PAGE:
The Malaysian Trade Union Congress (MTUC), several other trade unions and the Malaysian Socialist Party (PSM) have slammed as “humiliating” and “beggarly” the new Pakatan Harapan (Alliance of Hope) federal government's announcement that it would increase the country's minimum wage by just RM50 (A$17) a month to RM1050 ($350) from January 2019.
Unions are considering calling a mass workers' protest.
Pakatan Harapan had promised to raise the minimum wage to RM1500 if it won the May 9 general election. This promise was listed as one of those it would meet within its first 100 days in office.
After Pakatan Harapan won the election, Human Resources Minister M. Kulasegaran let it be known that this was a good as done as soon as the tripartite National Wages Consultation Council delivered its recommendation on a new minimum wage.
Trade unions, employer organisations and the PSM (which effectively led the mass campaign that resuted in the former Barisan Nasional government reluctantly agreeing to legislate a minimum wage in 2013) all made considered submissions to the wages council in July.
PSM Central Committee member S.Arutchelvan, who was part of the PSM submission team to the council, told Green Left Weekly that the PSM proposed the minimum wage be raised to RM1500 and be backdated to July 1, this year because, under the minimum wage legislation, a wage review is supposed to be done every two years and the last review was on July 1, 2016.
The MTUC asked for RM1800, backdated, Arutchelvan added.
The wages council itself proposed a rise to RM1250 for Peninsular Malaysia, but if the minimum wage was to be standardised it proposed RM1170 across the country (including Sabah and Sarawak, where the minimum wage is currently only RM920).
However, new PM Mohamed Mahathir dismissed even the wages council's recommendation and, instead, totally accepted the bosses' proposal for a measely RM50 increase from January 2019.
“This is a total sell-out and humiliation to the low-income workers of Malaysia,” said Arutchelvan.
“During Mahathir’s 22 years as a Barisan Nasional PM, he never allowed a minimum wage law to be legislated in spite of his own children becoming tmillionaires. When the minimum wage was finally legislated in 2012, to the joy of unions and workers, Mahathir was not at all happy.
“Now under Mahathir 2.0, nothing has changed!”
The MTUC declared that Pakatan Harapan had failed the workers in the B40 (poorest 40%) and was “corporate exploitation through the government”.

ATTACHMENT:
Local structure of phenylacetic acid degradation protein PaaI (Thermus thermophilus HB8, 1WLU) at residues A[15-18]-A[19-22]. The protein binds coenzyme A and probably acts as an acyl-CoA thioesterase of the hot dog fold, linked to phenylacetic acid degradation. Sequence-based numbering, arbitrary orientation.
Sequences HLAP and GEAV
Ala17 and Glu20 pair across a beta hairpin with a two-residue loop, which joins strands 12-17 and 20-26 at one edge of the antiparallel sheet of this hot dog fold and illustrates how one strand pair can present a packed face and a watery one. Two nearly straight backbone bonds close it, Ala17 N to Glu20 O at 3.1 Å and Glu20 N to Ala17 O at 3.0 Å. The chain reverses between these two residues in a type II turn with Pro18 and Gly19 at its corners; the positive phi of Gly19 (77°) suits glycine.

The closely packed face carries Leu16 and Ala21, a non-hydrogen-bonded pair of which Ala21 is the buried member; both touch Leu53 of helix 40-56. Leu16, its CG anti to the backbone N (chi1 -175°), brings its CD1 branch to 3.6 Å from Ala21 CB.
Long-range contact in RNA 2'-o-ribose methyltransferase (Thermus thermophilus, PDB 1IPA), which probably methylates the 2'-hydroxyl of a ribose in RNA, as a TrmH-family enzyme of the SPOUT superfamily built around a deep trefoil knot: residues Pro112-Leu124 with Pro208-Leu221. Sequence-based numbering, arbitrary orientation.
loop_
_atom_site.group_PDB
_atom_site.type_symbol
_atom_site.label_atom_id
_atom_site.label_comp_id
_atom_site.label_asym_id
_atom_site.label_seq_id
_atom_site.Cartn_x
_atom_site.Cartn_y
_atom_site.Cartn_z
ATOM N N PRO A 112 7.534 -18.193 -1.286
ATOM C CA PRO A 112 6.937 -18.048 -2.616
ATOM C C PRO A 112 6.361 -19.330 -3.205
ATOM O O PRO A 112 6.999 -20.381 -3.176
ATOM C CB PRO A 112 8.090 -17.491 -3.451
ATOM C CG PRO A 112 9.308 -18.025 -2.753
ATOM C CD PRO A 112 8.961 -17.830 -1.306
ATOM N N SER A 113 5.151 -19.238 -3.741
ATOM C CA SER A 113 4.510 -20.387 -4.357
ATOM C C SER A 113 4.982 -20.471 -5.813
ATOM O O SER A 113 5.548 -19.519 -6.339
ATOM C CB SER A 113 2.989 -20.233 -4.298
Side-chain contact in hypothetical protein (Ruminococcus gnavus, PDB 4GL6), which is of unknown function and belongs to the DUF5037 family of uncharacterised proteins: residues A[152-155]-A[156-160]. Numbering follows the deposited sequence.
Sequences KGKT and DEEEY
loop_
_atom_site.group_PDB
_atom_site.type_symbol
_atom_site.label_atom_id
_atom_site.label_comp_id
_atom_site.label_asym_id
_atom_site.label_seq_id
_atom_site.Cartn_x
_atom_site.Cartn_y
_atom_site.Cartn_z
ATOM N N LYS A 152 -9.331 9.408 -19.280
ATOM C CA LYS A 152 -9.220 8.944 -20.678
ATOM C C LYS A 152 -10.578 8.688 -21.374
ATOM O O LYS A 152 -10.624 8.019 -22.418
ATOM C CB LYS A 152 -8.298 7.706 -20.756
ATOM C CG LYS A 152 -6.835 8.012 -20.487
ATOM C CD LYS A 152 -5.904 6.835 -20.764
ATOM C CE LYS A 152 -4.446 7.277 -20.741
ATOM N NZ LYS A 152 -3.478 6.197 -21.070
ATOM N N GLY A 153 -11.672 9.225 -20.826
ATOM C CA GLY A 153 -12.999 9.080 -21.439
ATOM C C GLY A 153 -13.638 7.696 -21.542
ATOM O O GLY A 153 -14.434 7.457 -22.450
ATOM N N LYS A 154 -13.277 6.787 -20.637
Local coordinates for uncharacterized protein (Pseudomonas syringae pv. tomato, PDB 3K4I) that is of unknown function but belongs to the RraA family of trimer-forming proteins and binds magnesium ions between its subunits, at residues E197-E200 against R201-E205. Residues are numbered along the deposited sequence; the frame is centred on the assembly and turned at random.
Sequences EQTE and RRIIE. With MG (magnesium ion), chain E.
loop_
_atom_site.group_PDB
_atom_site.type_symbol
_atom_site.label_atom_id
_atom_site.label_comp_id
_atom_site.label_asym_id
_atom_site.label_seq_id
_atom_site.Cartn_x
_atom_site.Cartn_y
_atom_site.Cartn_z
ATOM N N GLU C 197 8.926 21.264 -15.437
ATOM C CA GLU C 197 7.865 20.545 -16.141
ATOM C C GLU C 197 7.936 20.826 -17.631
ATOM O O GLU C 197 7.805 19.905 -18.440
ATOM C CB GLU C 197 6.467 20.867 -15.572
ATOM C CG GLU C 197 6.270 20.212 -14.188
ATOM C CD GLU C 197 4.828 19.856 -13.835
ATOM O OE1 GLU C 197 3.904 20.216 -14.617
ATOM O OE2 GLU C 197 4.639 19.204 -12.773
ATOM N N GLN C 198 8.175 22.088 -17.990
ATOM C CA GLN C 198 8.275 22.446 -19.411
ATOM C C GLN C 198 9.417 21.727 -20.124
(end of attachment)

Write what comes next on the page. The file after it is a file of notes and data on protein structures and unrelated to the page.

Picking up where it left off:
“Despite ratifying the ILO Convention 131 on minimum wage fixing, which came into force on June 7, 2017, the government has failed to take into consideration the needs of the workers and their families.
“The previous government did not take any steps to ensure an equitable distribution of wealth among Malaysians. It appears that the new government’s attitude towards the poor is no different,” said MTUC secretary-general J Solomon.
“We voted out the former government with the hope of having a government that would understand the predicament of the B40 population,” he added.
The MTUC noted that although the Pakatan Harapan government had abolished the hated goods and services tax (GST), the price of goods had remained mostly the same and the introduction of a new sales and services tax (SST) was likely to put the B40 further into debt.
The MTUC added that the new minimum wage would still leave workers in Sarawak and Sabah below the official poverty line determined under the previous government.
Malayan Nurses Union president Nor Hayati Binti Abd Rashid said that low wages have deeper impacts across the economy, since stagnant wages lead to stagnant consumption.
“The World Bank has said that Malaysia will achieve high-income status by 2020, but our deeply unequal distribution of wealth means that many too many workers are being left behind”, she explained in a joint statement by 10 unions on September 7.
“Lifting the wages of the lowest paid workers in the country does more to guarantee that capital will be pumped back into the economy, because low-paid workers spend their money, unlike wealthy executives.”
“The Pakatan Harapan manifesto gave many workers hope that a RM1500 minimum wage might be a reality soon”, said National Union of Transport Equipment and Allied Industries Workers Secretary-General N Gopal Kishnam.
“Considering the already stagnant state of working class wages against the rising costs of living, [a rise of] RM50 a month is utterly meaningless.”
Timber Employees Union of Peninsula Malaysia General Secretary Nor Azlan Yaacob said: “Our industries — wood processing, pulp and paper and furniture — are key export industries that generate a lot of revenue, and yet workers are often paid at or just above the minimum. Our workers have little to be happy about in this proposed wage revision.”
Persatuan Sahabat Wanita Selangor, a support organisation for women workers, described the minimum wage decision as a "slap on the face for workers".
"Women workers are at the bottom rung of the wage ladder, toil with meagre wages to bring up their families where they receive very little State assistance in child care benefits. Less than 50% of the informal labour workforce are women who earn minimum wage for several years, a poverty wage," the PSWS Secretary Suguna Papachan said in a statement issued in response to the government's minimum wage decision.
Most of these women are single mothers, toiling without any pension fund benefits, workers insurance, medical or annual leave, she added.